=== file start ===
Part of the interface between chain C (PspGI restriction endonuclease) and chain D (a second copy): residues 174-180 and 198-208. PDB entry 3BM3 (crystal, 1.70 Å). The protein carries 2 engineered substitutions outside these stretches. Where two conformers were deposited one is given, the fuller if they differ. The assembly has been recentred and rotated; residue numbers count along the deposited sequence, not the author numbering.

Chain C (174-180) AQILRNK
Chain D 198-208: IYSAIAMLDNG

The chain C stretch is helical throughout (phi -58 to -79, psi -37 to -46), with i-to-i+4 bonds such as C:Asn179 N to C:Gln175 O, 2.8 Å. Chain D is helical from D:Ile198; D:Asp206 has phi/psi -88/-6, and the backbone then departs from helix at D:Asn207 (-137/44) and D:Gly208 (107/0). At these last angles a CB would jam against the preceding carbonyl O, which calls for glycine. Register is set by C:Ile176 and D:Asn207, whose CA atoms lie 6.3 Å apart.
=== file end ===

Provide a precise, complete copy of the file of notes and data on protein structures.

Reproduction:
Part of the interface between chain C (PspGI restriction endonuclease) and chain D (a second copy): residues 174-180 and 198-208. PDB entry 3BM3 (crystal, 1.70 Å). The protein carries 2 engineered substitutions outside these stretches. Where two conformers were deposited one is given, the fuller if they differ. The assembly has been recentred and rotated; residue numbers count along the deposited sequence, not the author numbering.

Chain C (174-180) AQILRNK
Chain D 198-208: IYSAIAMLDNG

The chain C stretch is helical throughout (phi -58 to -79, psi -37 to -46), with i-to-i+4 bonds such as C:Asn179 N to C:Gln175 O, 2.8 Å. Chain D is helical from D:Ile198; D:Asp206 has phi/psi -88/-6, and the backbone then departs from helix at D:Asn207 (-137/44) and D:Gly208 (107/0). At these last angles a CB would jam against the preceding carbonyl O, which calls for glycine. Register is set by C:Ile176 and D:Asn207, whose CA atoms lie 6.3 Å apart.